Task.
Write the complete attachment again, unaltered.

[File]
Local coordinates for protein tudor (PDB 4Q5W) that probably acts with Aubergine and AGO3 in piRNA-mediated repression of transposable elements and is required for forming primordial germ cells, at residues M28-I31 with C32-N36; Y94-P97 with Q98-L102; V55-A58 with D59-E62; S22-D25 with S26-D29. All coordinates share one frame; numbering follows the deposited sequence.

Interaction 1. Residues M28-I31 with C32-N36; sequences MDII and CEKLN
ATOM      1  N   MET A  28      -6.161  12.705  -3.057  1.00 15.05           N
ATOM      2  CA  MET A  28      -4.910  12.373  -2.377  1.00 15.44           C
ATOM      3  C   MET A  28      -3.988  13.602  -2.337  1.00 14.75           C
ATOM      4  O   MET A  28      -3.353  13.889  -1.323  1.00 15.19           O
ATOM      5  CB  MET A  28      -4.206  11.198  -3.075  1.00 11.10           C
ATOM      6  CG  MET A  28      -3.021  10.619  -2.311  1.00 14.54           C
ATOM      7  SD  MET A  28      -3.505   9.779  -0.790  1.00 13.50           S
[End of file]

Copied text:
Local coordinates for protein tudor (PDB 4Q5W) that probably acts with Aubergine and AGO3 in piRNA-mediated repression of transposable elements and is required for forming primordial germ cells, at residues M28-I31 with C32-N36; Y94-P97 with Q98-L102; V55-A58 with D59-E62; S22-D25 with S26-D29. All coordinates share one frame; numbering follows the deposited sequence.

Interaction 1. Residues M28-I31 with C32-N36; sequences MDII and CEKLN
ATOM      1  N   MET A  28      -6.161  12.705  -3.057  1.00 15.05           N
ATOM      2  CA  MET A  28      -4.910  12.373  -2.377  1.00 15.44           C
ATOM      3  C   MET A  28      -3.988  13.602  -2.337  1.00 14.75           C
ATOM      4  O   MET A  28      -3.353  13.889  -1.323  1.00 15.19           O
ATOM      5  CB  MET A  28      -4.206  11.198  -3.075  1.00 11.10           C
ATOM      6  CG  MET A  28      -3.021  10.619  -2.311  1.00 14.54           C
ATOM      7  SD  MET A  28      -3.505   9.779  -0.790  1.00 13.50           S